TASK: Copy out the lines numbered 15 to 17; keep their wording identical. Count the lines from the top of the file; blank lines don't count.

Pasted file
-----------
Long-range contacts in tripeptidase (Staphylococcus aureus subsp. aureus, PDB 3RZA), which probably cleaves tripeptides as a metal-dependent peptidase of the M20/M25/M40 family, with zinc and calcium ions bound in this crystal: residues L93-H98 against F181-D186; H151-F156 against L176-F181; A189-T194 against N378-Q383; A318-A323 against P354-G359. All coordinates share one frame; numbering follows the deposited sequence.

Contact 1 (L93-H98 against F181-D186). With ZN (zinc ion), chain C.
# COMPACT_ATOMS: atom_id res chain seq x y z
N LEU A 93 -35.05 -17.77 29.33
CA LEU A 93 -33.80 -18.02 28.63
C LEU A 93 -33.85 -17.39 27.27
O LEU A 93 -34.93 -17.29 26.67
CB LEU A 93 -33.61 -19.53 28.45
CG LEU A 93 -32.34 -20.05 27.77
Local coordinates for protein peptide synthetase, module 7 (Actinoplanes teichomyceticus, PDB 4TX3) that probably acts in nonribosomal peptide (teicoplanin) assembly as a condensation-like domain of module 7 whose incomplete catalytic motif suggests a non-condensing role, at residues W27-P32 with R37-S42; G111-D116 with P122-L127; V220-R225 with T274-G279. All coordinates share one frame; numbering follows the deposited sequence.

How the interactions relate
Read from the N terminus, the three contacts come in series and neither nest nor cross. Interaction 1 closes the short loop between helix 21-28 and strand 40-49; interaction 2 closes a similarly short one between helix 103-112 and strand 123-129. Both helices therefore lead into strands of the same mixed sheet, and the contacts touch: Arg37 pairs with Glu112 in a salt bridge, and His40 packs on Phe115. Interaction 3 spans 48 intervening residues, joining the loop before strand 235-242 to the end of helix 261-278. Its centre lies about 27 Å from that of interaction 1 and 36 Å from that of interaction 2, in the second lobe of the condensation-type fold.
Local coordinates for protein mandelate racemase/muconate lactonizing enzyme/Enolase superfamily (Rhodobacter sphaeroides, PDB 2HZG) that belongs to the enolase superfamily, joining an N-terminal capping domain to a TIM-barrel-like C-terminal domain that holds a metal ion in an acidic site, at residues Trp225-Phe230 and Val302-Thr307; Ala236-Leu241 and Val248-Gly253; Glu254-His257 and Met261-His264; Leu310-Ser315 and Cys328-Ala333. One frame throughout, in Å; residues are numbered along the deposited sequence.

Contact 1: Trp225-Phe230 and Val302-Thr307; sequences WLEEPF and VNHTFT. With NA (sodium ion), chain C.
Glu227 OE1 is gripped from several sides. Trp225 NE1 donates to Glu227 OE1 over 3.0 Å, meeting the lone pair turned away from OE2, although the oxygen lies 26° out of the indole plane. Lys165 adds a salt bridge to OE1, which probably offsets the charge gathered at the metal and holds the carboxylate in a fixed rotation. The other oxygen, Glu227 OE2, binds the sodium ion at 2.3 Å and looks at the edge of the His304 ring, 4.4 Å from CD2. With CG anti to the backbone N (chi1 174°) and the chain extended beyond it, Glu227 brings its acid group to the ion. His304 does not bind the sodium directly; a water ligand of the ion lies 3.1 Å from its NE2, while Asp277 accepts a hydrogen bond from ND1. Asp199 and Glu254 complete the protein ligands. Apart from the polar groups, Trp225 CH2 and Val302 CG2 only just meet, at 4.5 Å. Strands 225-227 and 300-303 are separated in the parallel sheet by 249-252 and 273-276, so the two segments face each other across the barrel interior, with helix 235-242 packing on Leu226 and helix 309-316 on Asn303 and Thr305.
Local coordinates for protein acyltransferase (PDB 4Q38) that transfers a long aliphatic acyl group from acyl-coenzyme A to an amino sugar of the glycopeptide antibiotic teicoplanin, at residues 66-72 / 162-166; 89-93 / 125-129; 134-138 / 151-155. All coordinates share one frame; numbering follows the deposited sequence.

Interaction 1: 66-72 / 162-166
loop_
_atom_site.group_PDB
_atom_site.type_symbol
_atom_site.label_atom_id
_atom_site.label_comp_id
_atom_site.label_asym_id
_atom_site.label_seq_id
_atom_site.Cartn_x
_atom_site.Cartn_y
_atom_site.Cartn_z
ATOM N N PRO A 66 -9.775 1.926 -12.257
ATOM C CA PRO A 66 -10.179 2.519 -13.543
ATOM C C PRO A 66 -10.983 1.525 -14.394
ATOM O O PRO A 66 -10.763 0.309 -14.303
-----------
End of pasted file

Glu227 OE1 is gripped from several sides. Trp225 NE1 donates to Glu227 OE1 over 3.0 Å, meeting the lone pair turned away from OE2, although the oxygen lies 26° out of the indole plane. Lys165 adds a salt bridge to OE1, which probably offsets the charge gathered at the metal and holds the carboxylate in a fixed rotation. The other oxygen, Glu227 OE2, binds the sodium ion at 2.3 Å and looks at the edge of the His304 ring, 4.4 Å from CD2. With CG anti to the backbone N (chi1 174°) and the chain extended beyond it, Glu227 brings its acid group to the ion. His304 does not bind the sodium directly; a water ligand of the ion lies 3.1 Å from its NE2, while Asp277 accepts a hydrogen bond from ND1. Asp199 and Glu254 complete the protein ligands. Apart from the polar groups, Trp225 CH2 and Val302 CG2 only just meet, at 4.5 Å. Strands 225-227 and 300-303 are separated in the parallel sheet by 249-252 and 273-276, so the two segments face each other across the barrel interior, with helix 235-242 packing on Leu226 and helix 309-316 on Asn303 and Thr305.
Local coordinates for protein acyltransferase (PDB 4Q38) that transfers a long aliphatic acyl group from acyl-coenzyme A to an amino sugar of the glycopeptide antibiotic teicoplanin, at residues 66-72 / 162-166; 89-93 / 125-129; 134-138 / 151-155. All coordinates share one frame; numbering follows the deposited sequence.

Interaction 1: 66-72 / 162-166